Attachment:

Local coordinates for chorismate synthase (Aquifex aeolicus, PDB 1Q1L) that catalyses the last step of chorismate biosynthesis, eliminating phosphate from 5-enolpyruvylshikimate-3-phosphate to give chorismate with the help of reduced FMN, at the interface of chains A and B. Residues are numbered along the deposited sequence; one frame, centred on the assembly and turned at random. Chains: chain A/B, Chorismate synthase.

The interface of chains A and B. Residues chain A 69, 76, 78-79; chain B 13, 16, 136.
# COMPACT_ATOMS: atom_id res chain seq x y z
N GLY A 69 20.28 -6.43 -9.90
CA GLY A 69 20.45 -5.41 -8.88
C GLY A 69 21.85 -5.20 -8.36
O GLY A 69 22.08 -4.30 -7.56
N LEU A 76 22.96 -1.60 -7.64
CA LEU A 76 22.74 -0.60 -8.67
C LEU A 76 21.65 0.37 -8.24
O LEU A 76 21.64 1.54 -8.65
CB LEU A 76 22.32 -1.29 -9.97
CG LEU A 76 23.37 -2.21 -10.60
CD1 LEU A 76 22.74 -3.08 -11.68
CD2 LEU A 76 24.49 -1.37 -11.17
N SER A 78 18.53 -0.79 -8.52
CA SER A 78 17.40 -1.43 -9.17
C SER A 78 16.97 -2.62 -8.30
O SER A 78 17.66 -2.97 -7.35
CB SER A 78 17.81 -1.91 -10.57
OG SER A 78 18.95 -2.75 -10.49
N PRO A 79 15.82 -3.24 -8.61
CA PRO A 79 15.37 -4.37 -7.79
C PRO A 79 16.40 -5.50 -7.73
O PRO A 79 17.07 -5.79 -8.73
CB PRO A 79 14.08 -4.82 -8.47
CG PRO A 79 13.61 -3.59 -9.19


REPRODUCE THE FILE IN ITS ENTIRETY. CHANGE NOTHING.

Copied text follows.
Local coordinates for chorismate synthase (Aquifex aeolicus, PDB 1Q1L) that catalyses the last step of chorismate biosynthesis, eliminating phosphate from 5-enolpyruvylshikimate-3-phosphate to give chorismate with the help of reduced FMN, at the interface of chains A and B. Residues are numbered along the deposited sequence; one frame, centred on the assembly and turned at random. Chains: chain A/B, Chorismate synthase.

The interface of chains A and B. Residues chain A 69, 76, 78-79; chain B 13, 16, 136.
# COMPACT_ATOMS: atom_id res chain seq x y z
N GLY A 69 20.28 -6.43 -9.90
CA GLY A 69 20.45 -5.41 -8.88
C GLY A 69 21.85 -5.20 -8.36
O GLY A 69 22.08 -4.30 -7.56
N LEU A 76 22.96 -1.60 -7.64
CA LEU A 76 22.74 -0.60 -8.67
C LEU A 76 21.65 0.37 -8.24
O LEU A 76 21.64 1.54 -8.65
CB LEU A 76 22.32 -1.29 -9.97
CG LEU A 76 23.37 -2.21 -10.60
CD1 LEU A 76 22.74 -3.08 -11.68
CD2 LEU A 76 24.49 -1.37 -11.17
N SER A 78 18.53 -0.79 -8.52
CA SER A 78 17.40 -1.43 -9.17
C SER A 78 16.97 -2.62 -8.30
O SER A 78 17.66 -2.97 -7.35
CB SER A 78 17.81 -1.91 -10.57
OG SER A 78 18.95 -2.75 -10.49
N PRO A 79 15.82 -3.24 -8.61
CA PRO A 79 15.37 -4.37 -7.79
C PRO A 79 16.40 -5.50 -7.73
O PRO A 79 17.07 -5.79 -8.73
CB PRO A 79 14.08 -4.82 -8.47
CG PRO A 79 13.61 -3.59 -9.19